AIM: Trauma, in geriatric patients, increases with age, and is a leading cause of disability and institutionalization, resulting in morbidity and mortality. The aim of our study was to analyse the prevalence of trauma, the related risk factors, mortality and sex differences in the prevalence in a geriatric population. PATIENTS AND METHOD: We observed 4,554 patients (≥65 years) with home injuries or car accidents. Patients were evaluated with ISS (Injury Severity Score) and major trauma with ATLS (Advanced Trauma Life Support). The instrumental investigation was in the first instance, targeted X-Ray or whole-body CT. RESULTS: In over four years of study we treated 4,554 geriatric: 2,809 females and 1,745 Males. When the type of trauma was analysed the most common was head injury, followed by fractures of lower and upper limbs. In our experience hospitalization mainly involved patients over 80. In all patients mortality during assessment was 0.06%. DISCUSSION: The geriatric patient is often defined as a "frail elderly", for the presence of a greater "injury sensitivity". This is due to the simultaneous presence of comorbidity, progressive loss of full autonomy and exposure to a high risk of traumatic events. Optimal management of the trauma patient can considerable reduce mortality and morbidity. CONCLUSIONS: Falls and injuries in geriatric age are more frequent in women than in men. Among typical elder comorbidities, osteoporosis certainly causes a female preponderance in the prevalence of fractures. Our discharge data demonstrate that disability, which requires transfer to health care institutions, has a greater effect on women than men.

Trauma in elderly patients: a study of prevalence, comorbidities and gender differences.

Gioffre M
Primo
Conceptualization
;
Murabito LM
Writing – Original Draft Preparation
;
Visalli C
Investigation
;
Pergolizzi FP;Fama F.
Ultimo
Writing – Review & Editing
2018-01-01

Abstract

AIM: Trauma, in geriatric patients, increases with age, and is a leading cause of disability and institutionalization, resulting in morbidity and mortality. The aim of our study was to analyse the prevalence of trauma, the related risk factors, mortality and sex differences in the prevalence in a geriatric population. PATIENTS AND METHOD: We observed 4,554 patients (≥65 years) with home injuries or car accidents. Patients were evaluated with ISS (Injury Severity Score) and major trauma with ATLS (Advanced Trauma Life Support). The instrumental investigation was in the first instance, targeted X-Ray or whole-body CT. RESULTS: In over four years of study we treated 4,554 geriatric: 2,809 females and 1,745 Males. When the type of trauma was analysed the most common was head injury, followed by fractures of lower and upper limbs. In our experience hospitalization mainly involved patients over 80. In all patients mortality during assessment was 0.06%. DISCUSSION: The geriatric patient is often defined as a "frail elderly", for the presence of a greater "injury sensitivity". This is due to the simultaneous presence of comorbidity, progressive loss of full autonomy and exposure to a high risk of traumatic events. Optimal management of the trauma patient can considerable reduce mortality and morbidity. CONCLUSIONS: Falls and injuries in geriatric age are more frequent in women than in men. Among typical elder comorbidities, osteoporosis certainly causes a female preponderance in the prevalence of fractures. Our discharge data demonstrate that disability, which requires transfer to health care institutions, has a greater effect on women than men.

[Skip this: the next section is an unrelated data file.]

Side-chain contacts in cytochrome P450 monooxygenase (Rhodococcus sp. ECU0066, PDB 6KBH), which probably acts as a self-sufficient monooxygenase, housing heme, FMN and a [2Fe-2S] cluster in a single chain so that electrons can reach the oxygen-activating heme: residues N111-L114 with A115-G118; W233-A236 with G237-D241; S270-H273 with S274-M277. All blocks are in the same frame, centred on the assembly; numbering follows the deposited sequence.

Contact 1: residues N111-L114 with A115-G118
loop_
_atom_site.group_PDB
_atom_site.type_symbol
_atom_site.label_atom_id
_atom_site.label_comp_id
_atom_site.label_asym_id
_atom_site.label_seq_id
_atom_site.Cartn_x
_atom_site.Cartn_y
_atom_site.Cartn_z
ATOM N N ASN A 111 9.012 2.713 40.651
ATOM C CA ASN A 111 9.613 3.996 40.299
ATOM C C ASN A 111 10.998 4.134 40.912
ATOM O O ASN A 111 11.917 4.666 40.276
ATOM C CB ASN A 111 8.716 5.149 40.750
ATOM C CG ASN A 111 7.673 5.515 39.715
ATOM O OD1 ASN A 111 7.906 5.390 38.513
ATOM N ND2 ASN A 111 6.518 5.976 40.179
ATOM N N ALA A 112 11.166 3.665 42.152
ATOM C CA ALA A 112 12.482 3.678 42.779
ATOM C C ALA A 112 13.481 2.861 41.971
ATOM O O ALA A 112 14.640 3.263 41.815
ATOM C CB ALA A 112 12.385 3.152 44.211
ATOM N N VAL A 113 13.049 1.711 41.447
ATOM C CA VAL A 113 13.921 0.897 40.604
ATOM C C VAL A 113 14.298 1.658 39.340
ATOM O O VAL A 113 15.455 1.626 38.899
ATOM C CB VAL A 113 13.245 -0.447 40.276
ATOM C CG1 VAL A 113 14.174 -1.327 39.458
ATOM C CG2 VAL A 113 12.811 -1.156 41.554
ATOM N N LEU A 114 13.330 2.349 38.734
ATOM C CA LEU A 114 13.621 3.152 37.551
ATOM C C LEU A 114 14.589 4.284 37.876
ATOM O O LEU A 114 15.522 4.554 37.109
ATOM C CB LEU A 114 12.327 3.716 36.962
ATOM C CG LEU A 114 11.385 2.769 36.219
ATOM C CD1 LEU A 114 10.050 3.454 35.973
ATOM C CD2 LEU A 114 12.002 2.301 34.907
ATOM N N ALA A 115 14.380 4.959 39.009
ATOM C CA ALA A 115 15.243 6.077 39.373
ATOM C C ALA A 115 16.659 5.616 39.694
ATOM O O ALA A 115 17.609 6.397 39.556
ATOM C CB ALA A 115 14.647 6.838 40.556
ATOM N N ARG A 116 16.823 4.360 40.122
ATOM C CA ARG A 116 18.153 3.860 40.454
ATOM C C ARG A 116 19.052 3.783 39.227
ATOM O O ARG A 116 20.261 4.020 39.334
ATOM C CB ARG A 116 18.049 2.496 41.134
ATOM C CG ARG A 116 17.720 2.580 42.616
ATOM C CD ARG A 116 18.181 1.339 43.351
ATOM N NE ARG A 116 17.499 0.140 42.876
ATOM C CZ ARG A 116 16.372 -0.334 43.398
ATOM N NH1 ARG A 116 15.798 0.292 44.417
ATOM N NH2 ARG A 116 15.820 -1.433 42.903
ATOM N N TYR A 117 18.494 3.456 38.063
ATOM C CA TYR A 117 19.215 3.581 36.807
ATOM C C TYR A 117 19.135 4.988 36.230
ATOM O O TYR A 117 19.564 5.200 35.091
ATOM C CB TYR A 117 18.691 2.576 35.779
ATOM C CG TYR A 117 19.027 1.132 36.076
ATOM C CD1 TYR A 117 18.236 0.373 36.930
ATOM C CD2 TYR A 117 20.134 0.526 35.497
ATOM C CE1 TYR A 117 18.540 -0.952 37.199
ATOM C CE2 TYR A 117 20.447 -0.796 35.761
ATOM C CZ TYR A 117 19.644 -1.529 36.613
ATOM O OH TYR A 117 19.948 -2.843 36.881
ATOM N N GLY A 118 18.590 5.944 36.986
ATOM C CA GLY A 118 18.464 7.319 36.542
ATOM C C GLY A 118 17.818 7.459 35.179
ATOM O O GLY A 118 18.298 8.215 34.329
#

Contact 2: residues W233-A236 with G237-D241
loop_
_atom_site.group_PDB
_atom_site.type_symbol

2018
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Utilizza questo identificativo per citare o creare un link a questo documento: https://hdl.handle.net/11570/3119042
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